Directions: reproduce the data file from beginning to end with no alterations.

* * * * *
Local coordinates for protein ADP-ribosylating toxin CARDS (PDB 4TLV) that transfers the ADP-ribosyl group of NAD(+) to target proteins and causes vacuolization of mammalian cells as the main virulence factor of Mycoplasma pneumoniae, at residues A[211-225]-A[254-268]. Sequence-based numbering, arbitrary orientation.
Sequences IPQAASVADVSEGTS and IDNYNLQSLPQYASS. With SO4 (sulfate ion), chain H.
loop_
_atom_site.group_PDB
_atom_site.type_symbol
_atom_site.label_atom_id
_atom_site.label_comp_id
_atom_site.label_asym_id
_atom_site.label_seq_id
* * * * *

Local coordinates for protein ADP-ribosylating toxin CARDS (PDB 4TLV) that transfers the ADP-ribosyl group of NAD(+) to target proteins and causes vacuolization of mammalian cells as the main virulence factor of Mycoplasma pneumoniae, at residues A[211-225]-A[254-268]. Sequence-based numbering, arbitrary orientation.
Sequences IPQAASVADVSEGTS and IDNYNLQSLPQYASS. With SO4 (sulfate ion), chain H.
loop_
_atom_site.group_PDB
_atom_site.type_symbol
_atom_site.label_atom_id
_atom_site.label_comp_id
_atom_site.label_asym_id
_atom_site.label_seq_id